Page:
# Prove only group homomorphism between Z5 and Z7 is the trivial one.

1. Aug 22, 2013

### mahler1

1. The problem statement, all variables and given/known data.

Prove that the only homomorphism between Z5 and Z7 is ψ(x)=0 (the trivial homomorphism).

3. The attempt at a solution.

I wanted to check if my solution is correct, so here it goes:

Any element x in Z5 belongs to the set {0,1,2,3,4}

So, I trivially start by saying that ψ(1)=ψ(1) and then, using the fact that ψ(x+y)=ψ(x)+ψ(y), I get:
ψ(2)=ψ(1+1)=ψ(1)+ψ(1)=2ψ(1)
.
.
.
ψ(5)=ψ(1+1+1+1+1)=ψ(1)+ψ(1)+ψ(1)+ψ(1)+ψ(1)=5ψ(1)

But 5=0 (mod 5) and, as ψ is a homomorphism, it must be 0= ψ(0)=ψ(5).
By transitivity, 0=5ψ(1) (mod 7) but 5≠0 (mod 7), then ψ(1)=0. But ψ(x)=xψ(1)=0 for all x in Z5, hence Hom(Z5,Z7)=0.

2. Aug 22, 2013

### Office_Shredder

Staff Emeritus
I think this last line needs to be spelled out a little more, essentially you have claimed that 5x = 0, and since 5 is not equal to 0 that x is equal to 0. There exist rings where you can multiply two nonzero numbers and get a zero, so you should probably explicitly prove that you're OK in Z7 unless this is something you've already done in your class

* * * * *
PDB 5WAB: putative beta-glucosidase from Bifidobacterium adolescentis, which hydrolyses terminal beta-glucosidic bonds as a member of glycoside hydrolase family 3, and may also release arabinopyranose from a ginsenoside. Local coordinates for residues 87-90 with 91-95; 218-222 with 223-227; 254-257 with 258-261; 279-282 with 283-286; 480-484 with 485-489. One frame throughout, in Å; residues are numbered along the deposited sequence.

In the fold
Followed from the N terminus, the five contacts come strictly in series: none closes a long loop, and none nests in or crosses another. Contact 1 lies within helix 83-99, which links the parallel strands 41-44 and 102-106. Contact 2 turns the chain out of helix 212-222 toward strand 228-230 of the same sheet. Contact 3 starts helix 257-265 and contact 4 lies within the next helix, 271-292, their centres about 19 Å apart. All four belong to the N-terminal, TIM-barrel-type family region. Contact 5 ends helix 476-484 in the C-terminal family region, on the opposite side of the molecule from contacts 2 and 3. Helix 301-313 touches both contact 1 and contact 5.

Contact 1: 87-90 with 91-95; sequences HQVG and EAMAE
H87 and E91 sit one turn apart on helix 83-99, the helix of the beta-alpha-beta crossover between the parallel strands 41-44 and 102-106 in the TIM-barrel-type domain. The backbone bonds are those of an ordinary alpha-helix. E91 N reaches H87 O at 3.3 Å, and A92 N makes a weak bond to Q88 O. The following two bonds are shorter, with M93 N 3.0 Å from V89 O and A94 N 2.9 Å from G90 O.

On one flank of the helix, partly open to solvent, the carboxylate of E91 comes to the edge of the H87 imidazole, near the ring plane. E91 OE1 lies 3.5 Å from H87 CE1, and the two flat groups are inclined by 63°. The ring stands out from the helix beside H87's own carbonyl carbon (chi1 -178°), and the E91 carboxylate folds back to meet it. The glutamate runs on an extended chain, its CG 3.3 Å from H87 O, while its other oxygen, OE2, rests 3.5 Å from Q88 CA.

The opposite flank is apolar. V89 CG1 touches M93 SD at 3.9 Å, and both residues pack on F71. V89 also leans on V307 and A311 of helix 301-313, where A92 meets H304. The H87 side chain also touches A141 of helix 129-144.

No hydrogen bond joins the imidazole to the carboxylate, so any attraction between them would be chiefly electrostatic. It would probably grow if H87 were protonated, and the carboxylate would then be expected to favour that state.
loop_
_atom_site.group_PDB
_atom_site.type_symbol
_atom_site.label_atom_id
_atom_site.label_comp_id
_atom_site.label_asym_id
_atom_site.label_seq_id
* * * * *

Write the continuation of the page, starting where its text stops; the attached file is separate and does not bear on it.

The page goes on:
3. Aug 22, 2013

### Zondrina

Hint : You need to use the fact that :

$gcd(|\mathbb{Z}_5|, |\mathbb{Z}_7|) = 1$

as well as Lagrange's theorem.

Last edited: Aug 23, 2013
4. Aug 24, 2013

### mahler1

Yes, I see what you mean. If I am in Z6, 3≠0 (mod 6) but from 3x=0 (mod 6) I can't conclude that x=0 (mod 6) as any x even would satisfy 3x=0 (mod 6). In the original problem I could say x=0 (mod 7) just because gcm(5,7)=1. I am not so sure how to prove what I've claimed, I'll check it. Thanks.

5. Aug 25, 2013

### mathwonk

prove: the only factorization of 5 as a product of a factor of 5 and a factor of 7 is 5.1.